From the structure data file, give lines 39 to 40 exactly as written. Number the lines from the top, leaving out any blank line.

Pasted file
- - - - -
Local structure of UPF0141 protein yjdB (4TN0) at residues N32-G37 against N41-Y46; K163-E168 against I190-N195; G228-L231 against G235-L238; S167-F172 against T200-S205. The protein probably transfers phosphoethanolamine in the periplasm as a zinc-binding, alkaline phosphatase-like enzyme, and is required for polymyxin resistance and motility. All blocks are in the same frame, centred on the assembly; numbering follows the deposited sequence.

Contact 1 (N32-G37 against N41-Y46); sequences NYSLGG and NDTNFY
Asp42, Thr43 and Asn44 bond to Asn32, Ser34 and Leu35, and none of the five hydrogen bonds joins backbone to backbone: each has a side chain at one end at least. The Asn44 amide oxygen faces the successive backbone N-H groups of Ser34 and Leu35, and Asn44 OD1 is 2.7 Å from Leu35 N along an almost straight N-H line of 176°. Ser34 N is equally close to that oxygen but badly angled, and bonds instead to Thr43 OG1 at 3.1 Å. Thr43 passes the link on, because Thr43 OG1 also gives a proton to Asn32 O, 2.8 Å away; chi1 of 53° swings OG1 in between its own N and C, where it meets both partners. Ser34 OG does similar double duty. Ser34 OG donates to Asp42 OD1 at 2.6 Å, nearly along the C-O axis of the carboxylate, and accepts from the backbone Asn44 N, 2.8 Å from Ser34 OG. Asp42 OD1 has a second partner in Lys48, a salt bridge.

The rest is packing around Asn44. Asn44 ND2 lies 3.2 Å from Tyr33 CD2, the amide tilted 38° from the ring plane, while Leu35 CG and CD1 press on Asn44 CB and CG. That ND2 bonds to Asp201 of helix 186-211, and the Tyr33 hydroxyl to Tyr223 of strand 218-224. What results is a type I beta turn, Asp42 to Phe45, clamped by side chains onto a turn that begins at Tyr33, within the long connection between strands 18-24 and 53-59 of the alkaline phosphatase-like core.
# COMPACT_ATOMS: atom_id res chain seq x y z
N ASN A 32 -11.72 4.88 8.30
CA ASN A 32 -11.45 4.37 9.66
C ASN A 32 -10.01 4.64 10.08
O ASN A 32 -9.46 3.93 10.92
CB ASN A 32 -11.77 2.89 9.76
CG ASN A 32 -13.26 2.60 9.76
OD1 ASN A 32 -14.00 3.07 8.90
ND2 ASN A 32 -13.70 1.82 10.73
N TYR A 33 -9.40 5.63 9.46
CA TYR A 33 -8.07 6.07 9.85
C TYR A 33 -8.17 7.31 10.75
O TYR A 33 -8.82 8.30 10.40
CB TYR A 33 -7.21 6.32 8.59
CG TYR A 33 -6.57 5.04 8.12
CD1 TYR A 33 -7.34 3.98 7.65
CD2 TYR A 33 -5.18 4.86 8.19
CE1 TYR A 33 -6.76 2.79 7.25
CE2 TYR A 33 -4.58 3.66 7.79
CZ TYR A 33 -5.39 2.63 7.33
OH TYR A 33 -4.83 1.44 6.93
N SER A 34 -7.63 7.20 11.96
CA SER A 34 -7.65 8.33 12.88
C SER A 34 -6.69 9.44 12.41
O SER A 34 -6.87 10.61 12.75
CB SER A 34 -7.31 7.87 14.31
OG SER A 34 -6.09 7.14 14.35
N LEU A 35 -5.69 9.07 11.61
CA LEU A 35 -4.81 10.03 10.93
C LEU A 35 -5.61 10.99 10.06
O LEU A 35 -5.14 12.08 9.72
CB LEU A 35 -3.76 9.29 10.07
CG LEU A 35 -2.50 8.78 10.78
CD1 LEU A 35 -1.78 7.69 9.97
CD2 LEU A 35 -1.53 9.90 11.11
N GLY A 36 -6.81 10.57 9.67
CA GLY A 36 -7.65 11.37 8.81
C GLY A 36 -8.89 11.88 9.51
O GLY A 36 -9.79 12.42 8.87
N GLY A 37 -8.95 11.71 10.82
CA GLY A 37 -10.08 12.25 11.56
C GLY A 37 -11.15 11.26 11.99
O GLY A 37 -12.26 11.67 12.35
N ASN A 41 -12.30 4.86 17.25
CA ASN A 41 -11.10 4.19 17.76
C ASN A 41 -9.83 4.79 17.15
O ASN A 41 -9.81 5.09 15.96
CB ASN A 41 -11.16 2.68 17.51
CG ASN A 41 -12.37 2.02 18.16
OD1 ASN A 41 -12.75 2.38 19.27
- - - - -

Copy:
CD2 LEU A 35 -1.53 9.90 11.11
N GLY A 36 -6.81 10.57 9.67